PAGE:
with regard to the structure engaged in these materials. The increments of ΔCp at Tg are also interpreted using a three phases model and the 'strong-fragile’ glass former liquid concept. We show that the ‘fragility’
of the medium increases due to the conjugated effects of deformation and water sorption as soon as a strain induced crystalline
phase is obtained. Then, ‘fragility’ decreases drastically with the occurring rigid amorphous phase.
The reproducibility and reliability of the TA Instruments Modulated Differential Scanning Calorimeter (MDSC) was tested over
a range of conditions. The equipment base line was found to be fairly constant with a very small fluctuation (10 μW), which
means a 0.1 % fluctuation on the scale of a normal polymer MDSC curve. The excellent stability of the base line and the reasonable
reproducibility of the curves (5%) suggest that frequent calibration is not required.
The heat capacities calculated from the modulated response to the variable temperature depend on the frequency for a given
cell constant. The heat capacity cell constant is a unique function of the modulation frequency:kc=Kcop/(p−6.3) wherep is the time of the periodicity expressed in seconds and Kco is the heat capacity cell constant measured on a standard material and reduced to zero frequency. The cell constants depend
on the flow rate of the helium according to:K(He)=Ko(1.298−0.004424He+1.438·10−5He2) whereHe is the flow rate of helium in ml min−1 andKo represents a constant at 100 cm3 min−1. There is a strong dependence of cell constant on the flow rate ranges from 10 to 80 cm3 min−1, while above this rate (up to 135 ml min−1) the cell constant approaches a plateau.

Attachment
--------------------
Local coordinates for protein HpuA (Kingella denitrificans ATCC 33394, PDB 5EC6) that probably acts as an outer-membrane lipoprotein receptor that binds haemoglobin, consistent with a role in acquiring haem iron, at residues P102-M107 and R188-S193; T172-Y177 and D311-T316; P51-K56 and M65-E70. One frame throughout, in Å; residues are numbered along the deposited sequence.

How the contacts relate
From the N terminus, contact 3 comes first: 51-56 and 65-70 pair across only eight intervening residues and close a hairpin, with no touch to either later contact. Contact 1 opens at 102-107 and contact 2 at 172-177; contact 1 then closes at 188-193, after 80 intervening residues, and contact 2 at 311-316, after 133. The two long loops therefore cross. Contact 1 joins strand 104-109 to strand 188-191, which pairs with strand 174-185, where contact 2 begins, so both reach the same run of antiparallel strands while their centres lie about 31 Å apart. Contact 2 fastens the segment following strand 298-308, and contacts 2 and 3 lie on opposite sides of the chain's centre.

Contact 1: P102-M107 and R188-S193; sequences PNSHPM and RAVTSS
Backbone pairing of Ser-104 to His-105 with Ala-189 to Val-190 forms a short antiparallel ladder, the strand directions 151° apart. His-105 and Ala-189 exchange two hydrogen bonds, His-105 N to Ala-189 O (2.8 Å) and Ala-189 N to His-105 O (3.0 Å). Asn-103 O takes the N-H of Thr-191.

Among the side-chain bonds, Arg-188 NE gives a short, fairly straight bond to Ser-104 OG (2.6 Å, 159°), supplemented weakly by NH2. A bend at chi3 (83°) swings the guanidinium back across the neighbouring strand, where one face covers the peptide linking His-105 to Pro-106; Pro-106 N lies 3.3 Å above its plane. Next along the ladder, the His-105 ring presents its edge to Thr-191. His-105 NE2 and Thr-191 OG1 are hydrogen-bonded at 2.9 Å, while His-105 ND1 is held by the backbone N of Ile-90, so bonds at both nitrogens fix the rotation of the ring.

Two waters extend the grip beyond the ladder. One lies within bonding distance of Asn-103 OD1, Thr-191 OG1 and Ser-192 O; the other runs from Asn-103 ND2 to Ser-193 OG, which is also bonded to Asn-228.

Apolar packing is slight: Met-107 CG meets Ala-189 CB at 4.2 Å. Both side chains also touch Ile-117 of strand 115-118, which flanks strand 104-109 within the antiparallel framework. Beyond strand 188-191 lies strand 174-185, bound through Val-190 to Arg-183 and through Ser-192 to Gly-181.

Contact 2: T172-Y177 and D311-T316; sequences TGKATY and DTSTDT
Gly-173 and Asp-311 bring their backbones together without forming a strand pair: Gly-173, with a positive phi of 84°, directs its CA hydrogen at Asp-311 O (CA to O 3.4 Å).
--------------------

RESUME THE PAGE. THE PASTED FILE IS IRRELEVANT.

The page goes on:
Authors:Joyce Chau, Iwona Garlicka, Catherine Wolf, and J. Teh
The Modulated Differential Scanning Calorimeter (MDSC) technique, using TA Q1000 instrument, has been applied as a tool to
study the reversible and non-reversible heat flow characteristics of a wide range of polyethylenes. It was found that the
heat flow characteristic is dependent upon the heating rates and modulation period used in the test. By using a set of standard
test conditions, MDSC was found to be useful in studying the effect of previous thermal processing conditions, additive effects,
and also the density, MI, type of comonomer, and molecular architecture.